Commenter Admiral Mattbar shared a link to a site, “The Beatles Never Existed.” I got a glimpse of it, but the next time I tried to reload it, it was as though it was not there. I began to wonder if perhaps I should become a “The Beatles Never Existed” web site mythicist… But then there it was again.
The argument on the web site seems as though it could have been inspired by – or an intentional parody of – the line of argument used by some mythicists. It is not as though there was no one at the core of the mythos. It is just that there were many people who played the roles, or parts of them, and thus contributed to a legend about four figures, or one, when in fact there were more than that.
Loren Rosson chimed in to declare Thom Stark the winner in his recent debates with Richard Carrier. He also offers a helpful assessment of the nature and usefulness of the criterion of embarrassment.
Tom Verenna shared the following image, commenting that it is 80% wrong, adding:
This image represents precisely the sort of misinformation and false arguments commonly made within the mythicist community. This is why serious scholars don’t take you seriously. This is why you are like creationists–because you continue to fabricate data to support your flawed conclusions.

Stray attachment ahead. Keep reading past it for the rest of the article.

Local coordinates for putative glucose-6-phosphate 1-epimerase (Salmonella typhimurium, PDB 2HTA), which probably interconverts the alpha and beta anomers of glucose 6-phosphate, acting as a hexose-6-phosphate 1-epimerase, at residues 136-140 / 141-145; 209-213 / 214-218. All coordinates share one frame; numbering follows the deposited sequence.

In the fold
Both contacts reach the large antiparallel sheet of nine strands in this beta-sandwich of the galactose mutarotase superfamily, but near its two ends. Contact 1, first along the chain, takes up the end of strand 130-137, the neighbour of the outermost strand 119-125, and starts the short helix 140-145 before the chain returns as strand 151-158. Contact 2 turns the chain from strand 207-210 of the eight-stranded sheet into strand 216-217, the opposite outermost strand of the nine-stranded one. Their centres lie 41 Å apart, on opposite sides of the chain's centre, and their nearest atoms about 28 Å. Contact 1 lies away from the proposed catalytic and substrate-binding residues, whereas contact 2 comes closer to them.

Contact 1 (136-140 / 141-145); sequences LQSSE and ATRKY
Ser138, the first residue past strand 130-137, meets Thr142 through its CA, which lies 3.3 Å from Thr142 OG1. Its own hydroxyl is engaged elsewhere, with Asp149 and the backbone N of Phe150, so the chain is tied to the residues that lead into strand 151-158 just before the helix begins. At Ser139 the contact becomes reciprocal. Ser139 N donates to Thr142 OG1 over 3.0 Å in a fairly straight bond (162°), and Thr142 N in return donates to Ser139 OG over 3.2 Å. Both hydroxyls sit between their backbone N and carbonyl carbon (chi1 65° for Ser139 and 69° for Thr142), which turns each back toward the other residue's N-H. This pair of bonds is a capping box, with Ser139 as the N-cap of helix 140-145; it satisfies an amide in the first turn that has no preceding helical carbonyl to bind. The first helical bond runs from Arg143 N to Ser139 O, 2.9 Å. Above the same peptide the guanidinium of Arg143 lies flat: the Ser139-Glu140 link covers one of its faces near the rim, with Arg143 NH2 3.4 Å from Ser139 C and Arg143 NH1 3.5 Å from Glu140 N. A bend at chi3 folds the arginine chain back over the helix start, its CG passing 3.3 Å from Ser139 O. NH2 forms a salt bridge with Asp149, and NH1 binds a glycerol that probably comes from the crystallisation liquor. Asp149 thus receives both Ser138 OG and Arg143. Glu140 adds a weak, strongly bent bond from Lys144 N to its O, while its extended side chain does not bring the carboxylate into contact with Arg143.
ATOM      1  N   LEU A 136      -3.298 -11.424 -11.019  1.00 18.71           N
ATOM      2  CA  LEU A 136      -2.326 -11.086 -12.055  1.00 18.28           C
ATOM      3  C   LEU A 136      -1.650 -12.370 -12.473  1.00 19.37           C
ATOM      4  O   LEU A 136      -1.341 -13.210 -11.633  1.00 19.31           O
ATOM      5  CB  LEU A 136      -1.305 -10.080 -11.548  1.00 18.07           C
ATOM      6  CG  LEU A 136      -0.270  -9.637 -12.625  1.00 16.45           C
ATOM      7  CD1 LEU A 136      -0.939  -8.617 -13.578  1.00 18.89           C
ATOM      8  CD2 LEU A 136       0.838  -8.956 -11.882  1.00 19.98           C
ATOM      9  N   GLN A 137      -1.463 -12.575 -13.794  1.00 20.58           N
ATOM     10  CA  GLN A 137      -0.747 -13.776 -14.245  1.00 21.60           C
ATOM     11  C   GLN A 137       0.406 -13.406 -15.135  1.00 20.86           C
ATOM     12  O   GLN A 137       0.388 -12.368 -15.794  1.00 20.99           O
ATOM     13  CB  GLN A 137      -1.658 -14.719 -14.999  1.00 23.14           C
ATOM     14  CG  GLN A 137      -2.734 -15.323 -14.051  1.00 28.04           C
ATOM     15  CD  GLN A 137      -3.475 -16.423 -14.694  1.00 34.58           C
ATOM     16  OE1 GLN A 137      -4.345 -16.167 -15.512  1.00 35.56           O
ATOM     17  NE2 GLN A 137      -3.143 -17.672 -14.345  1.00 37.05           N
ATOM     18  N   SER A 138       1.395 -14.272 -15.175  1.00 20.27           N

If you don’t know what’s wrong with it, feel free to ask – or better yet, sharpen your critical thinking skills by fact-checking its claims. Which of them are supported by the relevant primary sources? Which are found widely online but, no matter how hard you try, the web pages in question never seem to lead you to primary sources?
R. Joseph Hoffmann offers a wonderfully satirical commentary on the activity of mythicist apologist Kenneth Humphries.
And finally, Ricky Carvel wrestles with the fact that, even for those who accept that a historical figure of Jesus is more likely, separating history from myth with certainty is impossible much of the time.